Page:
Last week Artur Mas, President of the Generalitat of Catalunya, gave a speech in which he laid out his plan for holding a referendum that would be early Parliamentary elections in the form of a plebiscite since Spain will not allow a legal referendum, and if the vote favored independence, what that parliament would do to set up and declare the new state and how long it would take them to do it.
He proposed that those in favor of independence would run on a single list of candidates on the pro-independence ticket. In that way, there could be no misinterpretation of the results of the election. This would be important, if independence wins, in the resulting negotiations with Madrid, the EU, and in gaining international recognition for the new state when independence was declared.
In addition to politicians from various political parties, that list would include a number of professionals who would lend their expertise to the setting up of the new state. This parliament would set up all the mechanisms of a new state within 18 months at which time new, normal parliamentary elections would be held. Mas would not run in those subsequent elections and neither would the professionals nor a majority of the politicians who had served in this interim period.
President Mas said his proposal called for generosity. It meant putting individual and party aspirations aside to work together for the single, unifying cause. He said he would be willing to be first on that ticket or last. His speech was an inspiration to the leaders of the grassroots organizations that have been organizing the massive demonstrations these last three years, and to the public.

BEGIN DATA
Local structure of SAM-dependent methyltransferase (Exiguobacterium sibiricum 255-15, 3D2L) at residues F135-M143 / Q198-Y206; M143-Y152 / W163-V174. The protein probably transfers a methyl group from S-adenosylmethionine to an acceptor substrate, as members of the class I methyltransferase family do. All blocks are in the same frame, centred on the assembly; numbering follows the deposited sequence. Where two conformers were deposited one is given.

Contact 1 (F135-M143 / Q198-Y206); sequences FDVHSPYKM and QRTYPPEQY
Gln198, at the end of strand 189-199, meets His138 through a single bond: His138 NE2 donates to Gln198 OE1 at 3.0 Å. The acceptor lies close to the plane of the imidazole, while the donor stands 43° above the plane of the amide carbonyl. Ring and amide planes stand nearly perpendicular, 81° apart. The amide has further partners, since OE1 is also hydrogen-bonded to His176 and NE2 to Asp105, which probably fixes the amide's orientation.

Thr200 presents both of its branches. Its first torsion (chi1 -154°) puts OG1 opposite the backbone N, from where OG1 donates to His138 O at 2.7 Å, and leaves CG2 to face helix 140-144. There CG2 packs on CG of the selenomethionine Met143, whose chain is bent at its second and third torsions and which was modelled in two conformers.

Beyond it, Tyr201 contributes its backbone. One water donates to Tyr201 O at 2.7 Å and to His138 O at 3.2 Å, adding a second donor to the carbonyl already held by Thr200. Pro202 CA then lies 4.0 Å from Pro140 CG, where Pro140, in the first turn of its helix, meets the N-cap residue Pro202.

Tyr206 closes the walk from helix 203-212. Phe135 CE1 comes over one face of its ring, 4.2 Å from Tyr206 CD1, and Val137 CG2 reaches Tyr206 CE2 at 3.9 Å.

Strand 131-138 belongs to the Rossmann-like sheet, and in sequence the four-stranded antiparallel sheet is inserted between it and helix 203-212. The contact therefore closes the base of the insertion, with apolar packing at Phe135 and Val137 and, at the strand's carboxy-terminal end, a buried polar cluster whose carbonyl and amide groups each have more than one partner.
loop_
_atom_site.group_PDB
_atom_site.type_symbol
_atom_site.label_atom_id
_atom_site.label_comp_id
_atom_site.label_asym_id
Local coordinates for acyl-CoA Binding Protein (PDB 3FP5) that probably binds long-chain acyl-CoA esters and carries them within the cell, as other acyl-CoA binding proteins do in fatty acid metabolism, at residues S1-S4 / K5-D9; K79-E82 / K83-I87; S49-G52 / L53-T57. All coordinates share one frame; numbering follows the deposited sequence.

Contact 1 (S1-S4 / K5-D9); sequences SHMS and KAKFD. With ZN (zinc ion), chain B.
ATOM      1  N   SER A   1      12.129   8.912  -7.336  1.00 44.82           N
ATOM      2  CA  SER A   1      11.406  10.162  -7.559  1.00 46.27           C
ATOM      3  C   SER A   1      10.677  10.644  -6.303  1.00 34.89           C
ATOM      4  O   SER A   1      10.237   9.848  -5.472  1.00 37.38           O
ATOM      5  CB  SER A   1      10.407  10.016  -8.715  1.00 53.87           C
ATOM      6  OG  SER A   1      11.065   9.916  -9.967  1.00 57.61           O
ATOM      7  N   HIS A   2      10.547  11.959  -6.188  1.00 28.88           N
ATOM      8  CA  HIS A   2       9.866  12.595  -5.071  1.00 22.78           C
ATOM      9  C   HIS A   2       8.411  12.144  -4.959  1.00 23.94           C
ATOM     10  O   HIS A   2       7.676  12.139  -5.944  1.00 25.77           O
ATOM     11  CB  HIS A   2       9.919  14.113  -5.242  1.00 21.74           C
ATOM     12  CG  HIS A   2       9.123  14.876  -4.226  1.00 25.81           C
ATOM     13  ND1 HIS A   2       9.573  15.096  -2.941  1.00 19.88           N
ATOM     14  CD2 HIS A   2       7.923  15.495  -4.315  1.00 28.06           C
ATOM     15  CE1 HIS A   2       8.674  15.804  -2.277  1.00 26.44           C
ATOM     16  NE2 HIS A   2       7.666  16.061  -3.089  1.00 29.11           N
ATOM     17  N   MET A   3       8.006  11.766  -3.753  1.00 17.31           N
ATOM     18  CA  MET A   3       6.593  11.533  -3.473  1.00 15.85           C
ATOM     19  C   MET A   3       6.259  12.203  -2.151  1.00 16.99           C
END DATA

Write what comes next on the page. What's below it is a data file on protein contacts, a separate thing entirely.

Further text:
Evidently, it was not an inspiration to Oriol Junqueras, President of Esquerra Republicana Catalana, (ERC, the left-wing Catalan party). Junqueras is a university history professor who has put aside his academic work to serve for some time in the Catalan government, and he gave his speech this week. Junqueras proposed that each party run separately but under an umbrella with a common name, such as xx Party for Independence, so it was clear which were the pro-independence parties. He claimed that this would win more pro-independence votes.
I think the general reaction to this was dismay. I saw it on the faces of Carme Forcadell and Muriel Casals, the leaders of the two big grassroots organizations, as they sat in the first row on the audience. And I could read it subsequently on the posts of my friends and many media commentators. What people want now is unity – not several parties, each vying for votes, each with its individual platform.
Artur Mas thinks that it is important to show a unified front to Madrid and to the rest of the world (and to the Catalan public!), as has been shown up until now. That political parties spanning the spectrum from left to center right can sit down and work together as they have done is a great part of the strength of the independence movement. When President Rajoy came to Barcelona last week, he made a snide comment about the unified list saying it was a ridiculous idea and to please show some respect to the Catalans. That alone should be enough to get ERC and the alternative left (further left) CUP to join up.
Junqueras had some good ideas. He said independence should be declared at the start and not the end of the process, thus allowing negotiations to take place between equals and not dominant and subject parties. And he saw no reason to hold a referendum at the end of the 18 months in order to confirm what had already been voted on in the plebiscite. Rather, that referendum should be to ratify the newly drawn up constitution.
Some people think Junqueras wants separate lists because that would give him the possibility of being elected president. I hope that his idea of separate tickets is his bargaining chip so that his other proposals get accepted. Because Junqueras wants independence probably even more than Mas does, they will probably come to some mutually agreeable resolution to this discrepancy. Neither one wants to bring the trajectory of the independence movement to a halt.
As one commentator wrote, what is needed is a strong, united political base that will work with vision and strategy, coordination and intelligence.
But my friend Trini said it best: “We have a president who wants to make history and an historian who wants to be president.”